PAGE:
Two years passed. Then I met George at a Worldcon party and he gestured me out into the hall. We’re just starting up a new Wild Cards trilogy, he said; if you’re still interested, the thing to do is to pitch a character.
If I’m still interested. Ha.
I came up with several character sketches and sent them in. George smacked them down with brilliant, cogent observations about how they’re too obvious, too limited, too powerful, too similar to existing characters (he has every detail about the entire series in his head, I swear). Under George’s tutelage I combined two of them, rewrote, revised, expanded. Finally I came up with a character he liked: Tion James, aka The Recycler. Tion was accepted into the Wild Cards universe, and I officially became the 32nd member of the Wild Cards consortium. There was a fat contract describing the responsibilities and rewards of membership which I had to sign in blood.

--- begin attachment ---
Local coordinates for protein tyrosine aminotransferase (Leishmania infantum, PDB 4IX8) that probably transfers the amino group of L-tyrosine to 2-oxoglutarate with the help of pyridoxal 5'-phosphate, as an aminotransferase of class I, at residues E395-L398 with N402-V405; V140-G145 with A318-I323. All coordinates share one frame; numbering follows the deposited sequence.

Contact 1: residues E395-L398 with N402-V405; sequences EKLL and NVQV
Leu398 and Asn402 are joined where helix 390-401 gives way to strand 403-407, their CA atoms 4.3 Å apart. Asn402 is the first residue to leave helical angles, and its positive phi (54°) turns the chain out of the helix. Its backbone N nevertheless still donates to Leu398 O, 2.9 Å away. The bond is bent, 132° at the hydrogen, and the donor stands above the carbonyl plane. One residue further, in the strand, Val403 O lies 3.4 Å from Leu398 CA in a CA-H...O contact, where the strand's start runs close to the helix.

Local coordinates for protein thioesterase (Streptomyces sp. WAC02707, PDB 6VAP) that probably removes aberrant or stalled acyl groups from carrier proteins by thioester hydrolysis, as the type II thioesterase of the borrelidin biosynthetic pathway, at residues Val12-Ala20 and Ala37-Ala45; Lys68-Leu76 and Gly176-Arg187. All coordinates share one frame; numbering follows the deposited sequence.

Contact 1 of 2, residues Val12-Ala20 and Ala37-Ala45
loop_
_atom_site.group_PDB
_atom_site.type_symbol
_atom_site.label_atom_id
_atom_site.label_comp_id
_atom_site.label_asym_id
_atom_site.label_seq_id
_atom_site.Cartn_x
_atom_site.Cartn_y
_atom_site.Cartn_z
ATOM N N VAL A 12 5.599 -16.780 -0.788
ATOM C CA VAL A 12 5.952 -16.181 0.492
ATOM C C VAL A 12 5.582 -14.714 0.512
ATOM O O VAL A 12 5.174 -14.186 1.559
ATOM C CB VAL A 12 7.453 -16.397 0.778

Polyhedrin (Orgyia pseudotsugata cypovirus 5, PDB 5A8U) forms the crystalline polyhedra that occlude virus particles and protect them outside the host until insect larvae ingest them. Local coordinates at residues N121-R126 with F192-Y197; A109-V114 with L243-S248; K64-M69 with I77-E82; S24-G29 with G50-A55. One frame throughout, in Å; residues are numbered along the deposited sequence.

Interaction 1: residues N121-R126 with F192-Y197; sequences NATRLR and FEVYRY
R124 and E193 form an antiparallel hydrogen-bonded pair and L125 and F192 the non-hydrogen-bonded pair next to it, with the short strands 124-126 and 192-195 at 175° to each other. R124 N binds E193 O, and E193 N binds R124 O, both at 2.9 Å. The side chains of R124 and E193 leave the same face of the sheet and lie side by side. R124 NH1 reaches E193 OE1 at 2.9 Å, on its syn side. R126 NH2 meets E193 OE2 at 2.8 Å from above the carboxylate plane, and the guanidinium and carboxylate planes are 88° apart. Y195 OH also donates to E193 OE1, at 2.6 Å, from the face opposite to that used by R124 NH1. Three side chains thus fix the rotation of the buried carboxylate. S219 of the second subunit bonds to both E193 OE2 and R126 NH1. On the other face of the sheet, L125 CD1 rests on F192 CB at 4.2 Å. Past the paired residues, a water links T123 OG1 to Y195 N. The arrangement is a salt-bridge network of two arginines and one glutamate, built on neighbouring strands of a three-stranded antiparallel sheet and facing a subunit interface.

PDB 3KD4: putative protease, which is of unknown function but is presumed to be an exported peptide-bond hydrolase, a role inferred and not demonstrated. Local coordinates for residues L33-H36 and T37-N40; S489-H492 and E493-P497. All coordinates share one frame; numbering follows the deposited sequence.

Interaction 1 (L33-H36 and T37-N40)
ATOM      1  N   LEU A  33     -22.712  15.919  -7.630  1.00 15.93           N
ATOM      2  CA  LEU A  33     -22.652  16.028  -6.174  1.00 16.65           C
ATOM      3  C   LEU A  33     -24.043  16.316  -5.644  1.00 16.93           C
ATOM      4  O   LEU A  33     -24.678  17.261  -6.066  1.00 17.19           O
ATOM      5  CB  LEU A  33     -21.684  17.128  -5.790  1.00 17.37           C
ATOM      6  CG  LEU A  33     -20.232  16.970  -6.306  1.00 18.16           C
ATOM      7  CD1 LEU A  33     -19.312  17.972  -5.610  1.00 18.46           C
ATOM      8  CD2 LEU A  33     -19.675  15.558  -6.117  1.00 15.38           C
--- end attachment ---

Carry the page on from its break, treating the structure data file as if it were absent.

But that’s only the beginning. Once you’re in the consortium, if you want to be published you have to earn it, by successfully pitching a story idea for the next book. And the first book to come down the pike after I joined was actualy two books: a reissue of Wild Cards Volume One with three new stories filling in missing bits of the alternate history, and a Jokertown police procedural called Fort Freak. As it happened, Tion didn’t really fit into either of them. So he remains on the shelf for now; perhaps he will appear in the next volume after that.